Alzheimer’s is a devastating chronic neurodegenerative disease that currently affects about 5.4 million people in the U.S. alone. Alzheimer’s patients suffer progressive mental deterioration, which eventually impairs even basic bodily functions like walking and swallowing.
While Alzheimer’s can increasingly be managed, one of the big challenges of the disease is early diagnosis. MRI machines can be used to confirm advanced cases, but by the time the disease has reached this stage, brain tissue is gone and there is no way to restore it.
Could machine-learning tools be used to help detect and identify Alzheimer’s disease before it is currently possible to do so? That is the mission of researchers from VU University Medical Centre in Amsterdam, led by Dr. Alle Meije Wink.
In a newly published study, Wink and colleagues used machine-learning tools to recognize early patterns in a special type of MRI scan that shows how much blood is reaching different parts of the brain. The researchers analyzed information from 100 patients who likely have Alzheimer’s disease, 60 patients with mild cognitive impairment, 100 with subjective cognitive decline, and a control group of 26 healthy individuals. The machine-learning tool they created was not only able to classify existing patients based on their different levels of cognitive impairment, but was also able to predict Alzheimer’s disease in previously undetected cases.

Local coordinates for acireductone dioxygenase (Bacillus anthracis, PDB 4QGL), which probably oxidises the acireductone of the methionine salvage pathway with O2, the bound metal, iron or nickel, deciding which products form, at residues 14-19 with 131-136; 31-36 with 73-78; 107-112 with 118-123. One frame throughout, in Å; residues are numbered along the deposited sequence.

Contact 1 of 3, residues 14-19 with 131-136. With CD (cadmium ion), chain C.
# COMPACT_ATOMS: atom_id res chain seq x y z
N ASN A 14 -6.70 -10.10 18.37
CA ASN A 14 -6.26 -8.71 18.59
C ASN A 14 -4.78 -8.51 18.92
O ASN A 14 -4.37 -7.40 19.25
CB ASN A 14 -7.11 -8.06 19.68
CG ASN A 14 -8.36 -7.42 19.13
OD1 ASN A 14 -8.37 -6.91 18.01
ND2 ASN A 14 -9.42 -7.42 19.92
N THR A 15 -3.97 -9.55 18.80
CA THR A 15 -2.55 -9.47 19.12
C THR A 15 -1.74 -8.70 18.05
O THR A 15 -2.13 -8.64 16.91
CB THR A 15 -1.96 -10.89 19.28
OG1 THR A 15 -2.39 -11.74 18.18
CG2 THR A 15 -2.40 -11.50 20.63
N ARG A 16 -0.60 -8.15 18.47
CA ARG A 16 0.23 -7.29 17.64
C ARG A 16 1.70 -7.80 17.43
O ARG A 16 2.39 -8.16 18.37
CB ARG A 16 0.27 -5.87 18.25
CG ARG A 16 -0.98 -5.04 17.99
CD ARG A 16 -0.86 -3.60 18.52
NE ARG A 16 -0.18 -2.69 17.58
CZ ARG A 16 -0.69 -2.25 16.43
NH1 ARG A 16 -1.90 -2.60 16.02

“We envision our project leading to a tool to assist the neuroradiologist who assesses a scan by providing a predicted patient group label, ideally with a confidence indication, to help and speed up the diagnostic process,” Wink tells Digital Trends. “Furthermore, we think that multimodal data analyses, which integrate imaging data from multiple sources, can improve and enhance the classification by providing higher accuracies and more comprehensive backgrounds about the nature of the diagnosis.”
The end result could be an important advance in not only machine learning, but potentially life-altering research into Alzheimer’s, too.
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